Praxis Makes Perfect

December is, for me, a month of introspection. The nights are long, the world turns cold and silent, and memories of holidays past make me withdraw into a world of magic. So, why not talk about and examine the ways I do my magic? Y’know, for kicks.

  1. Embrace the grey. The most important part of my magical practice is that I do not observe most dichotomies. I touched on this quite a bit in my last post, and you could probably say this is paradigm, not praxis. But if I don’t observe dichotomies, what do I observe? The grey. The inbetweens. The complexities. Liminality. That nothing is completely separate from each other. That nothing is just one thing. That nothing ever quite stays the same.
  2. Don’t share everything. Which, I know, is silly for someone with a blog like this making a post like this. But seriously, you can’t (and shouldn’t) share every detail. For example, I would never tell someone every last ingredient of the ward I put around my house. What if someone used that knowledge to get past it? Of course there are times when you do want to share or need to share all components of a spell, especially when it comes to herbalism and safety, but be careful about spilling the beans on something that could spell your doom. The internet is forever!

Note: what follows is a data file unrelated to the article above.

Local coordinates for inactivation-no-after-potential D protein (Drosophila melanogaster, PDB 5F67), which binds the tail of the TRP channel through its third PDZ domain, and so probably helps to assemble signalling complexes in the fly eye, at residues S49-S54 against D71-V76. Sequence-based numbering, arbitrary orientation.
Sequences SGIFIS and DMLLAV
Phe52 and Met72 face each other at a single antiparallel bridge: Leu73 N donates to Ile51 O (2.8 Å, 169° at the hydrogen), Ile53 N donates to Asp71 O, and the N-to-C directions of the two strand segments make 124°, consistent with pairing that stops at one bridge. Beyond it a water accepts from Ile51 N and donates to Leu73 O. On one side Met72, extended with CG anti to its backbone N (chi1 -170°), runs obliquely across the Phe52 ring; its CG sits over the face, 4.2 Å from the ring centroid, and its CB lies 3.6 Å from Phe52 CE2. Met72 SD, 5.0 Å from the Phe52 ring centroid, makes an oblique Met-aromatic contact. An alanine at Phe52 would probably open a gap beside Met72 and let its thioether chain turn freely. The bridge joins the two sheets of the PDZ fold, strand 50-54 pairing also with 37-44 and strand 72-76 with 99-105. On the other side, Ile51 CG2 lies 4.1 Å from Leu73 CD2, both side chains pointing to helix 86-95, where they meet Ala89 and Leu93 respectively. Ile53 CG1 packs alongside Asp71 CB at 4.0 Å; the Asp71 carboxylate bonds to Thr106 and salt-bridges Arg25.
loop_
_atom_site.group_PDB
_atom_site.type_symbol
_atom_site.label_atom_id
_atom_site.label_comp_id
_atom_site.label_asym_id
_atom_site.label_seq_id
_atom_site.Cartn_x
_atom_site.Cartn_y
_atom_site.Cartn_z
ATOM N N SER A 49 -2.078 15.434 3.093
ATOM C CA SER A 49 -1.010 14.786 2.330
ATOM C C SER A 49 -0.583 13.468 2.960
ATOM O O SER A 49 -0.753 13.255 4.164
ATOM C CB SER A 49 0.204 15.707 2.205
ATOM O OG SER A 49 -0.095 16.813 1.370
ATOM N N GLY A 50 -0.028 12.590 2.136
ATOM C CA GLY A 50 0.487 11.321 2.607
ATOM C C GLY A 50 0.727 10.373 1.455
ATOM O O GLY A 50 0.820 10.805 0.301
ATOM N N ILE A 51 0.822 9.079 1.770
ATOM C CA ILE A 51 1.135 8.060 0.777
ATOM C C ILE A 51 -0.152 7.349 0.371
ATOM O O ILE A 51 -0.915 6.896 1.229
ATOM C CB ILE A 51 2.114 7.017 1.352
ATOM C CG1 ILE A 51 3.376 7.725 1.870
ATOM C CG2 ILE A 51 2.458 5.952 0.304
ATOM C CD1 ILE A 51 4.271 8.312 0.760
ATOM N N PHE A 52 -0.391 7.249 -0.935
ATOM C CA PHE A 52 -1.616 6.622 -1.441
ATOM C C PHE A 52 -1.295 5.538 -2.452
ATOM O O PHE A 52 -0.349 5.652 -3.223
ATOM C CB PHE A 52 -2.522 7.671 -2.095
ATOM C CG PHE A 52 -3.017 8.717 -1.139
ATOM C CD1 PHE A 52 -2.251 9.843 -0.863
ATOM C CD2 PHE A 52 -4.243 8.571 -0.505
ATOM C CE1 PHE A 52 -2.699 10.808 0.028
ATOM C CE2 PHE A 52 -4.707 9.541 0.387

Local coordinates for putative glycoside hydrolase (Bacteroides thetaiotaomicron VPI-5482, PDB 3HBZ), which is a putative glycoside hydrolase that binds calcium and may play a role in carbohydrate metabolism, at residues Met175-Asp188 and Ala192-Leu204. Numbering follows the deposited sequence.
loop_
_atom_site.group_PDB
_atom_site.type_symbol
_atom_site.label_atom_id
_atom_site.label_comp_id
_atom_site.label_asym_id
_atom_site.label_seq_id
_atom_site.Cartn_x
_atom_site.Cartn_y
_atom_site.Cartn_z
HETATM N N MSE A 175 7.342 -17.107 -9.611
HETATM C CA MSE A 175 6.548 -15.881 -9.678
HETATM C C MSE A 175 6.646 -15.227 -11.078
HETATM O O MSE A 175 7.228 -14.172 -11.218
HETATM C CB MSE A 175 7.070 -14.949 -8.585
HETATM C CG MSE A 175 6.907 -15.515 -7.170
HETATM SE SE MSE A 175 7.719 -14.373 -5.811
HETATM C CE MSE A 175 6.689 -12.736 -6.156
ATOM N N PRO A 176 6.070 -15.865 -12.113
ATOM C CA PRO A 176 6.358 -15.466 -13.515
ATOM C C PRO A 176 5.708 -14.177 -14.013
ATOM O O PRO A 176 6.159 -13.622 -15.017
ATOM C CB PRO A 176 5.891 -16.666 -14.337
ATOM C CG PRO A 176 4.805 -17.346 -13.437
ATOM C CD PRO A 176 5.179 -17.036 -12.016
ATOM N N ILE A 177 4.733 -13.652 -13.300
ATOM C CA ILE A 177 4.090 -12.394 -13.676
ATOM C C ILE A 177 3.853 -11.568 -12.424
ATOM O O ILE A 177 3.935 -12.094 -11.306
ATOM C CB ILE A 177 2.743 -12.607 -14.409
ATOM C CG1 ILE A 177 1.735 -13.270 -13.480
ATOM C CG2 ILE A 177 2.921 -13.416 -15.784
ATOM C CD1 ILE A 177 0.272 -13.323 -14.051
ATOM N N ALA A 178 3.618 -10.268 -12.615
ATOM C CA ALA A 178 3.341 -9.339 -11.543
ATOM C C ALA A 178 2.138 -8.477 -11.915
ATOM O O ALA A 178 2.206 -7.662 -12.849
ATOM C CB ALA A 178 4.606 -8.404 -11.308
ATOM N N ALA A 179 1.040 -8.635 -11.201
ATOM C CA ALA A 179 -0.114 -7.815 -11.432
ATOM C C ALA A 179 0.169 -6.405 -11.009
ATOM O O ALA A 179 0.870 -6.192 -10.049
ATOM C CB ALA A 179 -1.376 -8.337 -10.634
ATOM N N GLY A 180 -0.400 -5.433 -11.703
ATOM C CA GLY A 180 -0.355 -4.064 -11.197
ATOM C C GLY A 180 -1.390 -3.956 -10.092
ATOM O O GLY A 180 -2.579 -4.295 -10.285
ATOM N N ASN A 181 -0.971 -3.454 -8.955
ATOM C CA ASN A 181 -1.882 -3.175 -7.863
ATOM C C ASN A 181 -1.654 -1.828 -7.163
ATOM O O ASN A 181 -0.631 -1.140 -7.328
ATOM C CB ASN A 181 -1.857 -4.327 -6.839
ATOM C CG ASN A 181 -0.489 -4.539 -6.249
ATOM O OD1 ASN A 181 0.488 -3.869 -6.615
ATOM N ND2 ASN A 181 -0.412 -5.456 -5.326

3. Curse fits the crime. I am not against curses. I’m not even against cursing for things some people would say is “too trivial”. However, I believe that a curse must be equal (or less) to the offense that caused it. A casual curse would be suitable for a minor slight against you, or a general jerk needing to learn a lesson. Full blown dressed in all black with black candles and pig’s blood ready to give someone living hell rituals however, are best left to be used when dealing some real monstrous people. I don’t believe in the Rede, but my religion does have some stories of some really nasty curses that would backfire horribly if the person did not truly deserve it. So as much as I may want to, I’m not going to curse someone for nine generations over stealing my library seat.
  4. Help the Community. Obviously I do self-centered magic, who doesn’t, but at the end of the day my personal goal is to one day serve my community (religious and mundane, online and local) with my magic. To be that extroverted hermit living just outside of town, with elixirs and spells to help whoever knocks on the door. I’m not there yet, and obviously this requires the community to even need or want me, but it’s the goal I’m working towards.

This isn’t everything (see number 2), just what comes foremost to mind. There’s some things I’m still figuring out (How do I make magic last as long as I need it to? When is it okay to call upon the gods for help, if ever?) because, like most skills, I will never stop learning and honing and asking. Just to be clear, this is not a rule set I think YOU should follow, but the rules and guidelines I try to follow for my own sake. You do you!


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